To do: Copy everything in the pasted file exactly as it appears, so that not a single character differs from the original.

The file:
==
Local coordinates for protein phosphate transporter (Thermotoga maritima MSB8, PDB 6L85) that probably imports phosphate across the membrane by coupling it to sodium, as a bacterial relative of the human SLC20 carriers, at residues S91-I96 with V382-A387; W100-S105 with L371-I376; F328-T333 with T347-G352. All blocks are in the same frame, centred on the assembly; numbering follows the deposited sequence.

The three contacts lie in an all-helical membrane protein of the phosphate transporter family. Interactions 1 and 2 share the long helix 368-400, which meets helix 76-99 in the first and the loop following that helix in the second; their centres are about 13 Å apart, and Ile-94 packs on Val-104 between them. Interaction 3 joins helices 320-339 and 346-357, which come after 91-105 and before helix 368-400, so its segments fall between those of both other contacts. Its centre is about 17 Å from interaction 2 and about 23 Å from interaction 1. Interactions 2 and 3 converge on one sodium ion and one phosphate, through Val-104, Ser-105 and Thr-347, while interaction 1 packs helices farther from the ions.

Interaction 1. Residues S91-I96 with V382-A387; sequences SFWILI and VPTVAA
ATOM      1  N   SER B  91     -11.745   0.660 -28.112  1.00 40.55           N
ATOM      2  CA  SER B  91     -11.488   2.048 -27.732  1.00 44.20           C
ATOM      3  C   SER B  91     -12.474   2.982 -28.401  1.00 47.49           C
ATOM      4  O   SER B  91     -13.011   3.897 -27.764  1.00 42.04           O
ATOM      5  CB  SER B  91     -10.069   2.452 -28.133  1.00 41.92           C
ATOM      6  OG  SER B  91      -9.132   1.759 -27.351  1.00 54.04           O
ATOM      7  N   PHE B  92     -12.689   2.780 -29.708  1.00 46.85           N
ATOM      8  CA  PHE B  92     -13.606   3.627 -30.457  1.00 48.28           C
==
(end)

Local coordinates for protein phosphate transporter (Thermotoga maritima MSB8, PDB 6L85) that probably imports phosphate across the membrane by coupling it to sodium, as a bacterial relative of the human SLC20 carriers, at residues S91-I96 with V382-A387; W100-S105 with L371-I376; F328-T333 with T347-G352. All blocks are in the same frame, centred on the assembly; numbering follows the deposited sequence.

The three contacts lie in an all-helical membrane protein of the phosphate transporter family. Interactions 1 and 2 share the long helix 368-400, which meets helix 76-99 in the first and the loop following that helix in the second; their centres are about 13 Å apart, and Ile-94 packs on Val-104 between them. Interaction 3 joins helices 320-339 and 346-357, which come after 91-105 and before helix 368-400, so its segments fall between those of both other contacts. Its centre is about 17 Å from interaction 2 and about 23 Å from interaction 1. Interactions 2 and 3 converge on one sodium ion and one phosphate, through Val-104, Ser-105 and Thr-347, while interaction 1 packs helices farther from the ions.

Interaction 1. Residues S91-I96 with V382-A387; sequences SFWILI and VPTVAA
ATOM      1  N   SER B  91     -11.745   0.660 -28.112  1.00 40.55           N
ATOM      2  CA  SER B  91     -11.488   2.048 -27.732  1.00 44.20           C
ATOM      3  C   SER B  91     -12.474   2.982 -28.401  1.00 47.49           C
ATOM      4  O   SER B  91     -13.011   3.897 -27.764  1.00 42.04           O
ATOM      5  CB  SER B  91     -10.069   2.452 -28.133  1.00 41.92           C
ATOM      6  OG  SER B  91      -9.132   1.759 -27.351  1.00 54.04           O
ATOM      7  N   PHE B  92     -12.689   2.780 -29.708  1.00 46.85           N
ATOM      8  CA  PHE B  92     -13.606   3.627 -30.457  1.00 48.28           C